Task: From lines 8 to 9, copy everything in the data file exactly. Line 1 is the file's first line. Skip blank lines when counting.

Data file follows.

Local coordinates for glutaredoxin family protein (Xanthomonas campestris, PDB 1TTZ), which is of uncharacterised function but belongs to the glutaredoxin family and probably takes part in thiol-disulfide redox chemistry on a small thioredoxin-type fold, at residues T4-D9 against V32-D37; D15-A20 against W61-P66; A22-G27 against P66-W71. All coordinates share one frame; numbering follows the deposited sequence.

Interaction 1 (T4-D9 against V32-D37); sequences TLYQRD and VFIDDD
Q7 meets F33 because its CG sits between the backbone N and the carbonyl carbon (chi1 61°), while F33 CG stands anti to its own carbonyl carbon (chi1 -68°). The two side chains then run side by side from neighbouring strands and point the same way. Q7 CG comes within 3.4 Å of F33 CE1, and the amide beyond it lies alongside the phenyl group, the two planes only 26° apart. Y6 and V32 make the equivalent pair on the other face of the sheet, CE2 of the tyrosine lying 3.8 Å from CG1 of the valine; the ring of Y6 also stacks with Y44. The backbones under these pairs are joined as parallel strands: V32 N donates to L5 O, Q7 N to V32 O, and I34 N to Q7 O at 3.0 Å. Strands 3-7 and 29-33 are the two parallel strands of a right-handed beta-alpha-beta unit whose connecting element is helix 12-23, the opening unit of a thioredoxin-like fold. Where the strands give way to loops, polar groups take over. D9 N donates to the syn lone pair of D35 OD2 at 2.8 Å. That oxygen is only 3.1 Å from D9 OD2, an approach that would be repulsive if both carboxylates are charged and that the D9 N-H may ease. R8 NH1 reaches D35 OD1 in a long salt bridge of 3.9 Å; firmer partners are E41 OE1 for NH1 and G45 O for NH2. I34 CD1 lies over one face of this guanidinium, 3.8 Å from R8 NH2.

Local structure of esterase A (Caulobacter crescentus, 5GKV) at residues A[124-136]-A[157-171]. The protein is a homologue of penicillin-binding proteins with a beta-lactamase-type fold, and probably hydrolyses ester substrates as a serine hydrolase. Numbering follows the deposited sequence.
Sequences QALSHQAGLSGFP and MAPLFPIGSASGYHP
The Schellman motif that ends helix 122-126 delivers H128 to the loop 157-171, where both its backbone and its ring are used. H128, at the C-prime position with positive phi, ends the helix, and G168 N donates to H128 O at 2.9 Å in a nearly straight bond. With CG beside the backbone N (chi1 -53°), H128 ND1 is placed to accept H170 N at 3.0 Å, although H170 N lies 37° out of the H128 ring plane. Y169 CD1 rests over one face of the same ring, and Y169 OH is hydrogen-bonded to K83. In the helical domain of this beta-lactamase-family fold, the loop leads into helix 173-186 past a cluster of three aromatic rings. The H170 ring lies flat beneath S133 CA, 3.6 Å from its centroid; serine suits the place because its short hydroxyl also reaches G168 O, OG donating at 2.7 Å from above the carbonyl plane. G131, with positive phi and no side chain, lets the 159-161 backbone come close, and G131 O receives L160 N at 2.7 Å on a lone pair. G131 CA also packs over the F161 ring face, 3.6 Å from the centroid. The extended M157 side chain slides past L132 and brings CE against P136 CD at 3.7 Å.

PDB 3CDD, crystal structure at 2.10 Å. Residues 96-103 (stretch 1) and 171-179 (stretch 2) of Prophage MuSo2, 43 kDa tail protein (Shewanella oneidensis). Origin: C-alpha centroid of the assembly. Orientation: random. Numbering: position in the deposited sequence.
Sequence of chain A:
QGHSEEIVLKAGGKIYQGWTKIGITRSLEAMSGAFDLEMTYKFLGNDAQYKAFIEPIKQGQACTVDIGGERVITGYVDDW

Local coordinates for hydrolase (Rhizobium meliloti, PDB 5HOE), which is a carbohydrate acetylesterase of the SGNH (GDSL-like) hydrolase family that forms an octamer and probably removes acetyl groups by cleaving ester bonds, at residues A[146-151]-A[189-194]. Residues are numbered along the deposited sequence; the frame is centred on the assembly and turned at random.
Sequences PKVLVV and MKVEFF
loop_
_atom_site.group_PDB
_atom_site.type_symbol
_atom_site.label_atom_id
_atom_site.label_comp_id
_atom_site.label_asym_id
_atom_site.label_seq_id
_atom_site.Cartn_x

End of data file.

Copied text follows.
Sequence of chain A:
QGHSEEIVLKAGGKIYQGWTKIGITRSLEAMSGAFDLEMTYKFLGNDAQYKAFIEPIKQGQACTVDIGGERVITGYVDDW